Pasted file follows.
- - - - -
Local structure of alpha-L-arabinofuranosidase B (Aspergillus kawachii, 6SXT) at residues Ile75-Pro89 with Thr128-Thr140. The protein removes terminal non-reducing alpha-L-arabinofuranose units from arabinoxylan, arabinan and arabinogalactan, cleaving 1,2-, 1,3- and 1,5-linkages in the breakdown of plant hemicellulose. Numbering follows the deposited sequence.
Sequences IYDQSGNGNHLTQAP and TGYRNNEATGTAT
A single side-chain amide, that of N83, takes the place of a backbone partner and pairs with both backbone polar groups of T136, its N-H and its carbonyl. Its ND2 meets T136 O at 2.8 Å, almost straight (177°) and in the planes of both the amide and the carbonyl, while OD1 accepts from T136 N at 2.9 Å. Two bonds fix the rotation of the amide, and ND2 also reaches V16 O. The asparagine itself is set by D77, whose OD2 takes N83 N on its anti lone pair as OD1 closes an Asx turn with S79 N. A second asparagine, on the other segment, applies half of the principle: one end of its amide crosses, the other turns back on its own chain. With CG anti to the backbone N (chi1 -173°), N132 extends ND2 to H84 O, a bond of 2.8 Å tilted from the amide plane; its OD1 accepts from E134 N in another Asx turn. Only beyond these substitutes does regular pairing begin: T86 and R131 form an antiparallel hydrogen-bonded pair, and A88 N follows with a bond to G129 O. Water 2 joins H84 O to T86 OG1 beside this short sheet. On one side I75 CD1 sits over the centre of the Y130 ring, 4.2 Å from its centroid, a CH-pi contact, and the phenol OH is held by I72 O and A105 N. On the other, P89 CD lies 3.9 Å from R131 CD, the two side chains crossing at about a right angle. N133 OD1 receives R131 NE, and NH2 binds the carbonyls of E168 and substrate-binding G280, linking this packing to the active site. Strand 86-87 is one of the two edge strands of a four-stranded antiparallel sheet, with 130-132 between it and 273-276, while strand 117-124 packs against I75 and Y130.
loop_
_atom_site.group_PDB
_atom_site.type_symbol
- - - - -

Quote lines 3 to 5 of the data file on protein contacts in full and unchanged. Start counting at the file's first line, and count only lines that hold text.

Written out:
A single side-chain amide, that of N83, takes the place of a backbone partner and pairs with both backbone polar groups of T136, its N-H and its carbonyl. Its ND2 meets T136 O at 2.8 Å, almost straight (177°) and in the planes of both the amide and the carbonyl, while OD1 accepts from T136 N at 2.9 Å. Two bonds fix the rotation of the amide, and ND2 also reaches V16 O. The asparagine itself is set by D77, whose OD2 takes N83 N on its anti lone pair as OD1 closes an Asx turn with S79 N. A second asparagine, on the other segment, applies half of the principle: one end of its amide crosses, the other turns back on its own chain. With CG anti to the backbone N (chi1 -173°), N132 extends ND2 to H84 O, a bond of 2.8 Å tilted from the amide plane; its OD1 accepts from E134 N in another Asx turn. Only beyond these substitutes does regular pairing begin: T86 and R131 form an antiparallel hydrogen-bonded pair, and A88 N follows with a bond to G129 O. Water 2 joins H84 O to T86 OG1 beside this short sheet. On one side I75 CD1 sits over the centre of the Y130 ring, 4.2 Å from its centroid, a CH-pi contact, and the phenol OH is held by I72 O and A105 N. On the other, P89 CD lies 3.9 Å from R131 CD, the two side chains crossing at about a right angle. N133 OD1 receives R131 NE, and NH2 binds the carbonyls of E168 and substrate-binding G280, linking this packing to the active site. Strand 86-87 is one of the two edge strands of a four-stranded antiparallel sheet, with 130-132 between it and 273-276, while strand 117-124 packs against I75 and Y130.
loop_
_atom_site.group_PDB